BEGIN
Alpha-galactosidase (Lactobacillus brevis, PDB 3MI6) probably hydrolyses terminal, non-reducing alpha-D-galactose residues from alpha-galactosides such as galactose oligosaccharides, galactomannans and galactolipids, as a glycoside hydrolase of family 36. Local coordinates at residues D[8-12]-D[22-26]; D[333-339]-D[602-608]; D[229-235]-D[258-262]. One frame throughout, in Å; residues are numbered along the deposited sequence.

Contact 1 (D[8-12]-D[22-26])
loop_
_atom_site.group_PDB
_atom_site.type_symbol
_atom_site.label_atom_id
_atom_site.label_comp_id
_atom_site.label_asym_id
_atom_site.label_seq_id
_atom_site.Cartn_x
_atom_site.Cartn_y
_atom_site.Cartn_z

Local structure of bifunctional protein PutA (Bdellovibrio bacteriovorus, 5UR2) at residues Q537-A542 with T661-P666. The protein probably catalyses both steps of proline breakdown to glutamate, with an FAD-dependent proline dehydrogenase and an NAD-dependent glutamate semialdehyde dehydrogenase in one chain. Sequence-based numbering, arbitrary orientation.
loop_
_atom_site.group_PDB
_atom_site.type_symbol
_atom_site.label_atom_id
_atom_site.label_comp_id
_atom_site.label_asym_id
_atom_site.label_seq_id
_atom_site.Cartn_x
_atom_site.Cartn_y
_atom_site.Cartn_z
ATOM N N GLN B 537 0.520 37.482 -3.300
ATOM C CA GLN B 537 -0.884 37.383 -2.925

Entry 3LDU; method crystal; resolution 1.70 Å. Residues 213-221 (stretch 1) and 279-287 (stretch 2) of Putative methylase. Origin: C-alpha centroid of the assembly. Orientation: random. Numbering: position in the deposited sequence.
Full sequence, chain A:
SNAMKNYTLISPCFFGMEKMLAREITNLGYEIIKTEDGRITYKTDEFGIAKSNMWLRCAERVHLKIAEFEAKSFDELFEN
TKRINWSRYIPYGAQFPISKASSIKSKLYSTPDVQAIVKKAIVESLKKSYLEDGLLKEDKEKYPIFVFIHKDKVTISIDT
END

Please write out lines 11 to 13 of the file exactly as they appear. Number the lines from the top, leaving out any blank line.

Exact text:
_atom_site.Cartn_y
_atom_site.Cartn_z

Local structure of bifunctional protein PutA (Bdellovibrio bacteriovorus, 5UR2) at residues Q537-A542 with T661-P666. The protein probably catalyses both steps of proline breakdown to glutamate, with an FAD-dependent proline dehydrogenase and an NAD-dependent glutamate semialdehyde dehydrogenase in one chain. Sequence-based numbering, arbitrary orientation.